Are you ready for this?  My amazing friend Meena captured Jesus reaching for me — she took my words and turned them into a sketch.  Here it is:

http://meenamatocha.com/

http://meenamatocha.com/

You can see what other cool things Meena has created on her website — she’s simply amazing!

So for me — this isn’t idol worship.  For me this is a moment in time when I could feel Jesus’ presence so tangibly that my mind created a picture of Him reaching for me.  This picture hangs right above my sewing station in my office — not so I can praise the picture, not so I can fixate on the idea that Meena’s interpretation is exactly what Jesus’ hand looks like…

This picture hangs where I can see it to remind me that it’s my job to stay connected to Jesus … to learn all that I can about Him so that when I am  moved by worship music, or an awesome testimony, all of those details about Him come together and move me spiritually in a way that only He can do!

So yes – I fully admit that I got all defensive when I read Packer’s words about idol worship.  I might have even stood up, banged my chest a little and hollered, “you want a piece of this?!?!”… but I can see now that it was all because Meena’s drawing means SO much to me and I was ready to go to blows with anyone who was going to try to tell me that having this drawing was wrong.

As it turns out, J. I. Packer wasn’t trying to tell me I was wrong in having this sketch.  He was trying to tell me that the sketch should always lead me to read MORE about Jesus instead of letting the sketch and that moment in worship be the end-all-be-all.  Packer is concerned that people let their faith end with the crosses on their walls — or the crucifix their grandmother’s gave them back in the day — or the picture of Jesus they saw in a book.

Ok Packer… I get it now.  And I apologize for going all chest-thump on you.

Do you have something in your possession that either keeps you stuck at a fixed point in your faith or pushes you to want to learn more about your faith?  I would LOVE to hear about it!

7: An Experimental Mutiny Against Excess – a review

7

From Jen Hatmaker’s website:

7 is the true story of how Jen (along with her husband and her children to varying degrees) took seven months, identified seven areas of excess, and made seven simple choices to fight back against the modern-day diseases of greed, materialism, and overindulgence. In the spirit of a fast, they pursued a deeply reduced life in order to find a greatly increased God.

I don’t LOVE to read.  My husband can read a book in an entire day, and that’s soooo not me.  I can read a sentence and then think about what I need at the grocery store, check the fridge for milk, see the coupon on the fridge for that cake place downtown, look it up online to see when they close, notice I have 2 new emails, remember I need to make that change in the database at church….  I think you can see where I’m going here.  I hear there is medication for people like me but that’s a different blog post entirely.

When I read Jen Hatmaker’s book, I forgot that I even have a family, that food and water are required to survive, and that school gets out at 3pm.  I seriously could not put this book down.  But there’s a major warning I must give before you read this book… ok, two warnings.

  1. IT WILL CHANGE YOUR LIFE.
  2. If you’re Catholic, you will feel guilt— wait — even if you aren’t Catholic, you will feel guilt and then IT WILL CHANGE YOUR LIFE.

Jen and her family go through 7 major areas of their lives and figure out how to make changes that will last.  We live in the United States, the land of the free, home of the excessive purchasing plague.  You know what I’m talking about.  If you have ever stepped foot in Target, you know exactly what I’m talking about.  Amazon?  They have everything you would ever need, and hey since you’ve already attained the free shipping you might as well get those other three things on your wishlist too.  Yeah – I think you know what I mean.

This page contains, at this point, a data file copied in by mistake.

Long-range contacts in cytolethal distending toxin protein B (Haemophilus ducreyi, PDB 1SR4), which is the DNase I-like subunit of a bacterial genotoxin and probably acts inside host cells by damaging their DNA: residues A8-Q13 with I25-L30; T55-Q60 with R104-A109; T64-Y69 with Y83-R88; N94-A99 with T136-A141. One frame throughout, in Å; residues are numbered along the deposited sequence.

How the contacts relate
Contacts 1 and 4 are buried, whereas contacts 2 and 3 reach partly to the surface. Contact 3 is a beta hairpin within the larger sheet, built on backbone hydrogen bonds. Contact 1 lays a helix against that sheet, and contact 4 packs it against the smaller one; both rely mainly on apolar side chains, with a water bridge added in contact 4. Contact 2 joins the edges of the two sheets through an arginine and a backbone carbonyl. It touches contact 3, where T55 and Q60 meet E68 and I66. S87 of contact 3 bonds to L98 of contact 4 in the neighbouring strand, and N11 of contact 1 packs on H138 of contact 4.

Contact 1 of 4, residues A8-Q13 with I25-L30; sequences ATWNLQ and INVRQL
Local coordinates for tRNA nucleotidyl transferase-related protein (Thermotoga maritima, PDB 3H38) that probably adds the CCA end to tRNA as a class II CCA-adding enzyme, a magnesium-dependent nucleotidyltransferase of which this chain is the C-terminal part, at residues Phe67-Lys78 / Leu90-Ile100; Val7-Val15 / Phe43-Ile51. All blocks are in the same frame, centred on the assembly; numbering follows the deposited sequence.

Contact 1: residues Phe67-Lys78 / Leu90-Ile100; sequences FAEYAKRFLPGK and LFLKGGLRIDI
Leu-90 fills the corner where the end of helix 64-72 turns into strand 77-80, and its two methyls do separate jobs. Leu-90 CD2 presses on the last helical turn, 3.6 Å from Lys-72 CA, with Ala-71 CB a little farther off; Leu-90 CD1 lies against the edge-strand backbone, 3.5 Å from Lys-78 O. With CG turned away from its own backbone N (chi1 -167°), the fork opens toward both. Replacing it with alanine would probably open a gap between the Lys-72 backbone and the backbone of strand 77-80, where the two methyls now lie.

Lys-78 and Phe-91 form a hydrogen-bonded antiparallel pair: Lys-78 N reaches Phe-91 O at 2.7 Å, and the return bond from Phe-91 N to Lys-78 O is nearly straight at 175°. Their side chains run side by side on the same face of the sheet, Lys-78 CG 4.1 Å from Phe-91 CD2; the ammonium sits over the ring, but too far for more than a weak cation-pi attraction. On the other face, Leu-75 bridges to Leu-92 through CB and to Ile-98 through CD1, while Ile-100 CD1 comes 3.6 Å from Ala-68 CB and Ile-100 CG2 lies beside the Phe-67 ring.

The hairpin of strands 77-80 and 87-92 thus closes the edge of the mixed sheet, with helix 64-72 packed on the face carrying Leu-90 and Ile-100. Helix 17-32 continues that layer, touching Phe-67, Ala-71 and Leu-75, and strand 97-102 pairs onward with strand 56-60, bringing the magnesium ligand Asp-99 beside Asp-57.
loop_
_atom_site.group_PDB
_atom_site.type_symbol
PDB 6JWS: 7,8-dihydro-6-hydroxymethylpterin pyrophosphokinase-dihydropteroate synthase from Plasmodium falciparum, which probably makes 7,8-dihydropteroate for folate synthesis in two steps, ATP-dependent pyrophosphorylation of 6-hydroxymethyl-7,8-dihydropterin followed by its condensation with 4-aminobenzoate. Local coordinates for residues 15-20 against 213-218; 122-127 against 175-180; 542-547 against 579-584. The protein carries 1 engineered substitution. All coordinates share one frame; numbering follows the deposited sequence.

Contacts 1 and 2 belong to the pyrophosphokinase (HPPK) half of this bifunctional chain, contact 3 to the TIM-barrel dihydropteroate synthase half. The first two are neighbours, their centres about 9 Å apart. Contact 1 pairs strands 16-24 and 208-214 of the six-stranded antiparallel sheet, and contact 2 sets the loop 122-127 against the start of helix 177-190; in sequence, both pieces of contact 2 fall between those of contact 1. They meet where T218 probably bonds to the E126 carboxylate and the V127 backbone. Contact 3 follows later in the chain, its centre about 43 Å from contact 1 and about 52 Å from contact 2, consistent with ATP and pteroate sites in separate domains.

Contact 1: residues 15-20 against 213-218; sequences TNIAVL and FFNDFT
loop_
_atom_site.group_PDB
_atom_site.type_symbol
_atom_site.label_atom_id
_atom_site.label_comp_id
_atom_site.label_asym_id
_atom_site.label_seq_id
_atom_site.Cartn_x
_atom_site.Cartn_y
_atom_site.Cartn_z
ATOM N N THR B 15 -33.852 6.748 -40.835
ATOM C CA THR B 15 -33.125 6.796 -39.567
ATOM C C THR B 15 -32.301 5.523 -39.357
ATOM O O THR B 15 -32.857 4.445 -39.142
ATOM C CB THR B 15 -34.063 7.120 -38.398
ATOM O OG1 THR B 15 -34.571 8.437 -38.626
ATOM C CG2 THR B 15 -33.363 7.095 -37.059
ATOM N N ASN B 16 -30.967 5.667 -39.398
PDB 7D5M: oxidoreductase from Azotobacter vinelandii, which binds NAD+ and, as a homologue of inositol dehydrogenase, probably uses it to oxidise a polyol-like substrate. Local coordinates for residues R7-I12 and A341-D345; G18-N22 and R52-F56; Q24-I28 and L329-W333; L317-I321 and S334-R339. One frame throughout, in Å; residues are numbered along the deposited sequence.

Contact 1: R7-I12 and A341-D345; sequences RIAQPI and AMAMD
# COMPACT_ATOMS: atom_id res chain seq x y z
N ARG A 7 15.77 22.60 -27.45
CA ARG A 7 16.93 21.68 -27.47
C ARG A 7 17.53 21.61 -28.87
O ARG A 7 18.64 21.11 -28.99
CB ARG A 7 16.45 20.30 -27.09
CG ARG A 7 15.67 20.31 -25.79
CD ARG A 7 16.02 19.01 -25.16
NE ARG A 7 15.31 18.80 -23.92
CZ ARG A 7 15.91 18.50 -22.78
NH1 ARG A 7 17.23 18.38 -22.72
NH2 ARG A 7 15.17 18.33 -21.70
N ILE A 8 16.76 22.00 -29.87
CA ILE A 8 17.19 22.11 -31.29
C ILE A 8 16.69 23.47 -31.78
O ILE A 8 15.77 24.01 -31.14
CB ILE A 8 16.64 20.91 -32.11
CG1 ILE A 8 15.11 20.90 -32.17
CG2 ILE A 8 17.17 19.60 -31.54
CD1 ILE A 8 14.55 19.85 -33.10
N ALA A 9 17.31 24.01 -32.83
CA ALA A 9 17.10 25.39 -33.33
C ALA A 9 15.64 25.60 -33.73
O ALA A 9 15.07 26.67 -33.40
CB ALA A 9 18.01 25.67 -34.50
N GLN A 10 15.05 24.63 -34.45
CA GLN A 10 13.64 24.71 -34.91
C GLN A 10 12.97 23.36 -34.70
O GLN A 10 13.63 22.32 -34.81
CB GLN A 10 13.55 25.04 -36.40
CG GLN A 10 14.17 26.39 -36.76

(Dear Catholic readers, it’s ok —- embrace the guilt.)

What areas do Jen and her family tackle:

  1. Food
  2. Clothes
  3. Posessions
  4. Media
  5. Waste
  6. Spending
  7. Stress

If you’ve read any of my blog posts before – you can already fWiEgEuKr4e out with which week I had the most trouble.  But instead of telling you how each of these chapters effected me, let me tell you that I didn’t test drive with the experiment the way Jen did.  I read this book and the accompanying Member Book  with a women’s group at my church.  We were all nervous and excited to read it, and we only did each experiment for a week instead of for an entire month like Jen did.

She doesn’t sugar-coat things in her book, y’all.  And you know what?  Good for her!  I think we have grown too accustomed to  everyone trying to play nicey-nice with each other that sometimes we don’t stick to biblical truths or God’s standards for our lives because we don’t want to seem weird or offend anyone.  (and this is where I felt the most guilt)

Jen tackles each section with honesty, HILARITY, and donchaknow, scriptural references.  Yup.  God’s rules and guidelines. Dude… just … dude.  This book rocked my world and helped me realize how petty and selfish I can be in regards to several of these 7 areas.  I didn’t have too hard of a time with the food section – tho I am a foodie and I love food (all the WRONG foods – just for the record), and the clothing section was eye opening for me but didn’t necessarily rock my world because I don’t typically buy a lot of clothes and shoes.  The possessions chapter beat me over the head as I looked around my house and through closets and gasped, shut doors and stood in front of them so no would else could see my excess.

But the media chapter — ouch.  You can read more about that here.

My conclusion is this… every family who has labeled itself as a Christian home can benefit from reading this book.  I guarantee there is a sweaty armpit chapter in there for everyone; there will be a chapter that makes you uncomfortable and nervous because she’s pretty much describing YOU in her chapter!  I love the biblical references and her call to action – that things must change in us, in our personal walks with Christ and what He calls each of us to do in our lives, and for the reputation of those who call themselves Christians.  To believe in Jesus is pretty cool, but to LIVE IT OUT is stinking inspiring and leads others to want to know what your secret sauce is!

I would love to read this book again but together as a family this time.  I am eager to know how my 10 year old son would interpret Jen’s words, and what kinds of life change would result from those interpretations.

Have you read 7?  What section left a bruise between your eyes?